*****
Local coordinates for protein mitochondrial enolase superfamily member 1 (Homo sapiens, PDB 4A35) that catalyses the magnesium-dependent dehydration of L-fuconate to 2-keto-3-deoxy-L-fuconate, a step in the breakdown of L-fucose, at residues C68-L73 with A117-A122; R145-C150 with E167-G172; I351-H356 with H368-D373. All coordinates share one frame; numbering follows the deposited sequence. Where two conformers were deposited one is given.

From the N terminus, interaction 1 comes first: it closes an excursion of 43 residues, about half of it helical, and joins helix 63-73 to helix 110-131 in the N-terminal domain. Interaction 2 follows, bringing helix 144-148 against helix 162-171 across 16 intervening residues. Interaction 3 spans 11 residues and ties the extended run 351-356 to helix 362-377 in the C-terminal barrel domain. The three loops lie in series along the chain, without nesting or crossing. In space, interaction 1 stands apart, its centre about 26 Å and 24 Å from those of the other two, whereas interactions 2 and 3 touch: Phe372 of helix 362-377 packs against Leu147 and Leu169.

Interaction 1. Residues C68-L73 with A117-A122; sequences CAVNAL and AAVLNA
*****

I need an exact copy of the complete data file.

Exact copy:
Local coordinates for protein mitochondrial enolase superfamily member 1 (Homo sapiens, PDB 4A35) that catalyses the magnesium-dependent dehydration of L-fuconate to 2-keto-3-deoxy-L-fuconate, a step in the breakdown of L-fucose, at residues C68-L73 with A117-A122; R145-C150 with E167-G172; I351-H356 with H368-D373. All coordinates share one frame; numbering follows the deposited sequence. Where two conformers were deposited one is given.

From the N terminus, interaction 1 comes first: it closes an excursion of 43 residues, about half of it helical, and joins helix 63-73 to helix 110-131 in the N-terminal domain. Interaction 2 follows, bringing helix 144-148 against helix 162-171 across 16 intervening residues. Interaction 3 spans 11 residues and ties the extended run 351-356 to helix 362-377 in the C-terminal barrel domain. The three loops lie in series along the chain, without nesting or crossing. In space, interaction 1 stands apart, its centre about 26 Å and 24 Å from those of the other two, whereas interactions 2 and 3 touch: Phe372 of helix 362-377 packs against Leu147 and Leu169.

Interaction 1. Residues C68-L73 with A117-A122; sequences CAVNAL and AAVLNA